Flash Movie Review: Deli Man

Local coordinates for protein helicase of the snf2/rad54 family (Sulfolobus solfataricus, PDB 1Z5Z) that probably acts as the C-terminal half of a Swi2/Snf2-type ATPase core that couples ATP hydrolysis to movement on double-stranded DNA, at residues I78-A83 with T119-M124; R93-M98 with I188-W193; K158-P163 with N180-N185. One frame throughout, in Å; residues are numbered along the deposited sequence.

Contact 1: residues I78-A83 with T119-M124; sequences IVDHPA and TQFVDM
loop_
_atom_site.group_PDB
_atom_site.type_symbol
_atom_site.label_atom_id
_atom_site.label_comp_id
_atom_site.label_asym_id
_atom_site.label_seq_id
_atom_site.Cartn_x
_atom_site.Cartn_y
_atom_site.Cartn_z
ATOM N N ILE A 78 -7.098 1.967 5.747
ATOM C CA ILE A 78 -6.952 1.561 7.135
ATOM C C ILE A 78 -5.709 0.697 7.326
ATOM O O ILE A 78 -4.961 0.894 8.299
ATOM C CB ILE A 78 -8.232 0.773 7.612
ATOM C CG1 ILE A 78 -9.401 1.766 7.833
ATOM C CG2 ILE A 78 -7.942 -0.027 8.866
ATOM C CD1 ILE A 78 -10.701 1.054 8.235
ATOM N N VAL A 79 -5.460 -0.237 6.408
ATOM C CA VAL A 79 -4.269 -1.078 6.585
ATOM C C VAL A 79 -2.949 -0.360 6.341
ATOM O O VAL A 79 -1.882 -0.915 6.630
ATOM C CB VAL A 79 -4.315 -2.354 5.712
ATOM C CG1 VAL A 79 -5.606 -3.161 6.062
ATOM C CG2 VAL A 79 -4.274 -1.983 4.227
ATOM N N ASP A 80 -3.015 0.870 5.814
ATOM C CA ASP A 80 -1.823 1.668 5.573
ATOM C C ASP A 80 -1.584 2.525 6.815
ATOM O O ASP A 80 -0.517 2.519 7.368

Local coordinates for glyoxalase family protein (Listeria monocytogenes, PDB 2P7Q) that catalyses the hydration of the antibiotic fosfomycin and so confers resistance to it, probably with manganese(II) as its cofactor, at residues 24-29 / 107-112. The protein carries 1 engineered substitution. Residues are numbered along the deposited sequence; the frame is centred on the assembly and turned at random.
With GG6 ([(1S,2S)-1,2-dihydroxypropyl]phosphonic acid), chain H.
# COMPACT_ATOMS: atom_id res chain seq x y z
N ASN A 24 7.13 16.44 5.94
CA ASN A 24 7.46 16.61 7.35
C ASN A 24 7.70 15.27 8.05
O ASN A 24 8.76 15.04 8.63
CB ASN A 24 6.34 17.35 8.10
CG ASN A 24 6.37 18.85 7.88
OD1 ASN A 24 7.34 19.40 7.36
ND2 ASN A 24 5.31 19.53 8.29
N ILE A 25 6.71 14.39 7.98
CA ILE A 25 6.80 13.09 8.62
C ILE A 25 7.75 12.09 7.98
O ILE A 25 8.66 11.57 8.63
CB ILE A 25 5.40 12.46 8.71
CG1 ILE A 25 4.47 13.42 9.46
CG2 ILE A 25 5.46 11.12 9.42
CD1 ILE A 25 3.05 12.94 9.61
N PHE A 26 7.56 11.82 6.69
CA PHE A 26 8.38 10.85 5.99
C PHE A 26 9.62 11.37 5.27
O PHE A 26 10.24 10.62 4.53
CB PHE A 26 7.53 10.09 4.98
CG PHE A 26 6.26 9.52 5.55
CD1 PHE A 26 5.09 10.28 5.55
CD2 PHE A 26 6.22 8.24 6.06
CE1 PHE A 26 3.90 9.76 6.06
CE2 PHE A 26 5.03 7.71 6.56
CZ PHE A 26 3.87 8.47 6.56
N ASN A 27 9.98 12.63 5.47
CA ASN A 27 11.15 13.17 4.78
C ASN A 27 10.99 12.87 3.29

When you first walked into the place you were hit with a curious aroma of cured meats, baked goods and chicken soup. High above on the back wall behind the massive glass counter hung a variety sausages and salamis, each one hanging like cocoons in different stages of undress. Inside the glass counter were bowls and pans overflowing with such a span of foods you could spend weeks until you had tasted each one. My favorite part was the area off to the side that had bins filled with light and dark colored breads. I remembered how I would stand in line and be offered the end piece from a loaf of bread from one of the employees behind the counter, feeling lucky beyond belief. Just beyond this area was a long counter with stools set in front of it. Here is where you would mostly see men sitting early in the morning eating breakfast. They would be seated with a cup of steaming coffee placed in front of them. All of the men would be folding their tall newspapers into the smallest squares like origami masters, as they waited for their meal. After the counter the space opened up into a large dining room filled with booths and tables that waitresses navigated like errant pinballs. I loved this place because of the food; however, what really made it special for me was the lure the place had on my relatives. They would travel from the suburbs to the city to meet us for a meal. Life at a delicatessen was like being in a whole different world, filled with family recipes, traditions and kinship. THIS documentary could easily make a person hungry. The stars of this film were the few remaining delicatessens left in the United States. At one time there were thousands of them across the country; sadly their numbers have dwindled down to a handful. Part history and part personal stories, some of the individuals interviewed were comedian Jerry Stiller (Hairspray, Seinfeld-TV), newscaster Larry King (Larry King Live-TV) and deli owner Ziggy Gruber of Kenny & Ziggy’s deli in Houston, Texas. I was fascinated more by the historical aspects of the story than listening to the deli owners talk about their personal lives. Granted it was somewhat interesting from a sociological stance, but I found them becoming similar and a bit boring. Possibly it may have been caused by the amount of places visited like Katz’s and 2nd Avenue Deli. I am not sure this film will interest a lot of people; it may be more of a niche movie. If you have never been to a deli, you might find the food portions obscene. Besides, the food was not meant to be fancy or trendy; it was simply good solid comfort food that could easily trigger a fond memory.